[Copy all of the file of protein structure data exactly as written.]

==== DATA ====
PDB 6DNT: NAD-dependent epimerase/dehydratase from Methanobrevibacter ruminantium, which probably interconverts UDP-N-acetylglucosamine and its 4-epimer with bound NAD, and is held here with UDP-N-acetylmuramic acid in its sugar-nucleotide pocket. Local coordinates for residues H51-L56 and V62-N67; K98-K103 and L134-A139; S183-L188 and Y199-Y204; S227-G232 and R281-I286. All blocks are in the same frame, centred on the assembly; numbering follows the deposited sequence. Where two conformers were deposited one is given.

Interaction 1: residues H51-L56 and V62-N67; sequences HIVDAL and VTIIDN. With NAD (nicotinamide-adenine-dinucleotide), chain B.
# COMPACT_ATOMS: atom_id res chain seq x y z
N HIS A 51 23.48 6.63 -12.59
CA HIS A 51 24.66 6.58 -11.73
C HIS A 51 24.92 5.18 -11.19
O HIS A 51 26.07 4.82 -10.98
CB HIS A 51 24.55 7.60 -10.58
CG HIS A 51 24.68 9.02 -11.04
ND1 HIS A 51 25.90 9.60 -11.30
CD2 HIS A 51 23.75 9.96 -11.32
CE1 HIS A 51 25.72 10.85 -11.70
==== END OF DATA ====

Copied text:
PDB 6DNT: NAD-dependent epimerase/dehydratase from Methanobrevibacter ruminantium, which probably interconverts UDP-N-acetylglucosamine and its 4-epimer with bound NAD, and is held here with UDP-N-acetylmuramic acid in its sugar-nucleotide pocket. Local coordinates for residues H51-L56 and V62-N67; K98-K103 and L134-A139; S183-L188 and Y199-Y204; S227-G232 and R281-I286. All blocks are in the same frame, centred on the assembly; numbering follows the deposited sequence. Where two conformers were deposited one is given.

Interaction 1: residues H51-L56 and V62-N67; sequences HIVDAL and VTIIDN. With NAD (nicotinamide-adenine-dinucleotide), chain B.
# COMPACT_ATOMS: atom_id res chain seq x y z
N HIS A 51 23.48 6.63 -12.59
CA HIS A 51 24.66 6.58 -11.73
C HIS A 51 24.92 5.18 -11.19
O HIS A 51 26.07 4.82 -10.98
CB HIS A 51 24.55 7.60 -10.58
CG HIS A 51 24.68 9.02 -11.04
ND1 HIS A 51 25.90 9.60 -11.30
CD2 HIS A 51 23.75 9.96 -11.32
CE1 HIS A 51 25.72 10.85 -11.70